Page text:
On one of the first weeks of Winter quarter, when Juan Guaidó declared himself the interim president of Venezuela, one of Weinberg freshman Mariana Zárate’s friends wore a Venezuela hat to their math class. In a context in which people are often “oblivious” to the situation, Zárate said the small gesture made her feel supported.
“Everything feels so normal while my country is falling apart,” Zárate said, describing her Northwestern experience. She is one of the many Venezuelan students on campus living a tale of two realities. Her parents still live in Caracas, the country’s capital city. Besides stressing over midterms and internship recruitment, she worries about whether a power outage will impede her from calling her mother and whether her father will make it home after work.
“It’s very hard to balance my life here and my life in Venezuela,” Zárate said. “A lot of times I feel guilty for being here. I live a reality that is completely different from what my family is experiencing at the moment. I feel secure; I don’t have to worry about not finding medicine or food, or being killed.”
Not only has Venezuela’s economy been ranked the “most miserable” in the world for the past four years by the Cato Institute Misery Index, but the country is also going through what UN agencies have described as a “humanitarian catastrophe.” In January, National Assembly President Juan Guaidó declared himself Venezuela’s interim president after denouncing the last presidential elections, which resulted in Nicolás Maduro being elected for another term, as illegitimate.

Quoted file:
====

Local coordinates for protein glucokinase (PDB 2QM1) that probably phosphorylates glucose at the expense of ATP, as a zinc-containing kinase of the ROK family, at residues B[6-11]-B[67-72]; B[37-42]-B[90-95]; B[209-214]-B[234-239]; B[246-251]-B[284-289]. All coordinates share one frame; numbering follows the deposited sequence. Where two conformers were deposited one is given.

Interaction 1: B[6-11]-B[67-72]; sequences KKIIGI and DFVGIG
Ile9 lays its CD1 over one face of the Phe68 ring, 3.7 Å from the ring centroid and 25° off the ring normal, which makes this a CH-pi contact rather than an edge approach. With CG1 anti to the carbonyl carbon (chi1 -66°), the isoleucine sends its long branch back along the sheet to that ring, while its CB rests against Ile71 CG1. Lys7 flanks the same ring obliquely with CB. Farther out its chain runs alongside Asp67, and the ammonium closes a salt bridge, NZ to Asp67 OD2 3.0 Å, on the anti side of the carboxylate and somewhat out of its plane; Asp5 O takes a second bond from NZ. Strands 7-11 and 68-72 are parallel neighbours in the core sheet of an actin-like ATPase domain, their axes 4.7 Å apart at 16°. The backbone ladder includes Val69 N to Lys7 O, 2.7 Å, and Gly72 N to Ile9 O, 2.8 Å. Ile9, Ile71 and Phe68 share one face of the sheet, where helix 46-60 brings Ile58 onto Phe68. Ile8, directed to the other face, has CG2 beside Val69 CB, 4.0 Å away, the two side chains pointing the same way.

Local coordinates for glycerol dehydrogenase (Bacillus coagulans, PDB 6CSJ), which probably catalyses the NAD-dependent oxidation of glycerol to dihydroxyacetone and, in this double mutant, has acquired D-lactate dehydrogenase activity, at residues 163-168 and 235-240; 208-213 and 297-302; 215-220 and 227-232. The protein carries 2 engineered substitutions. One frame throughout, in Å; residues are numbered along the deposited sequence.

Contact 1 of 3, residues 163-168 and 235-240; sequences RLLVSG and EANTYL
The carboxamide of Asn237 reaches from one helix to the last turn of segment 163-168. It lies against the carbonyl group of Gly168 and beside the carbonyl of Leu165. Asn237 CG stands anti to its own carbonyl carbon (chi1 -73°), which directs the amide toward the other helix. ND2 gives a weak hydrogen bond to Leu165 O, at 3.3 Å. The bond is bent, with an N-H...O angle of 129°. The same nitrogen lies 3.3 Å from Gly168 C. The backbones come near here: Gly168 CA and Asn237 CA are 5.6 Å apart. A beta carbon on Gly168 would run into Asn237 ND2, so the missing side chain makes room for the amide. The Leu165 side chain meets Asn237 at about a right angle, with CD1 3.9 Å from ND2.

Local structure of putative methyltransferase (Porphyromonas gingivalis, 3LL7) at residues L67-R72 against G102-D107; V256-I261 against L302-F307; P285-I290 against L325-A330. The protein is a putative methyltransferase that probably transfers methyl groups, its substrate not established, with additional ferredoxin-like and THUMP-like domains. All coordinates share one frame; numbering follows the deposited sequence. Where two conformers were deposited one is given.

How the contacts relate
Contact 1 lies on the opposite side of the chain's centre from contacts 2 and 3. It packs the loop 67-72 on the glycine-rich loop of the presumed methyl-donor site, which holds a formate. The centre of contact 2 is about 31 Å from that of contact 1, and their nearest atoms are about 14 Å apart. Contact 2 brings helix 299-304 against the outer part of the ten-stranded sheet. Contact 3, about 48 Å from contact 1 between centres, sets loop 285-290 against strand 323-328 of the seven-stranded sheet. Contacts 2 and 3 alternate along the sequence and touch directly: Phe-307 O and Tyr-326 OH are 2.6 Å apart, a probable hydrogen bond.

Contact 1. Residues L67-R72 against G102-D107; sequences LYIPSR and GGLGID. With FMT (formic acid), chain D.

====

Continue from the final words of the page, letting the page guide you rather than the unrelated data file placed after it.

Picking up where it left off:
With two self-declared presidents and an ongoing socio-political and economic crisis taking place in Venezuela, Zárate is not the only Venezuelan student distressed by the turmoil in their home country.
McCormick freshman María Corina Seijas said that although her family is among the more than four million Venezuelans who have left the country since 2014, she still cares deeply about her home country.
“The situation in my country does sometimes distract me from my academic duties,” Seijas said. “However, I try to use the current situation as a motivation to work harder because hopefully the experiences and knowledge I acquire here at NU could serve to rebuild my country in the future.”
Kellogg adjunct lecturer Daniel Lansberg-Rodríguez, a specialist in Latin American geopolitical risk, believes that, like Seijas, many Venezuelans abroad are eager to help rebuild the country.
Born in the U.S. to Venezuelan parents, Lansberg-Rodríguez grew up “between here and Venezuela” and still has friends and family who live in the country. He describes the situation in Venezuela as complex, but he said he is confident that once the political and economic crisis is resolved, the Venezuelan diaspora will bring new ideas to the country, as “it’s impossible to find a country that has so perfectly exported its educated class as Venezuela.”
“The minute Venezuela becomes an open economy, you could have a flood of not only Venezuelans coming home, but investments in Venezuela,” Lensberg-Rodríguez said. “When you had the opening of the economy in Cuba, you saw those whose parents and grandparents fled the Cuban Revolution invest in the country. That could happen in Venezuela, but also because those Venezuelans had been exposed to things that work elsewhere, to new ideas, to new norms, that’s something that could be a huge benefit. I think the recovery could be much faster than we imagine, because of the diaspora.”
As Zárate hopes for the best outcome in her country, she said she is doing her best to keep up-to-date with the news and to support Venezuela from abroad – all of that while preparing to help it actively in the future.
“If I were there, I wouldn’t be really able to do anything,” Zárate said. “Right now, my best chance to help is to prepare myself here, to study and then pursue a career that will help me support my family and my country.”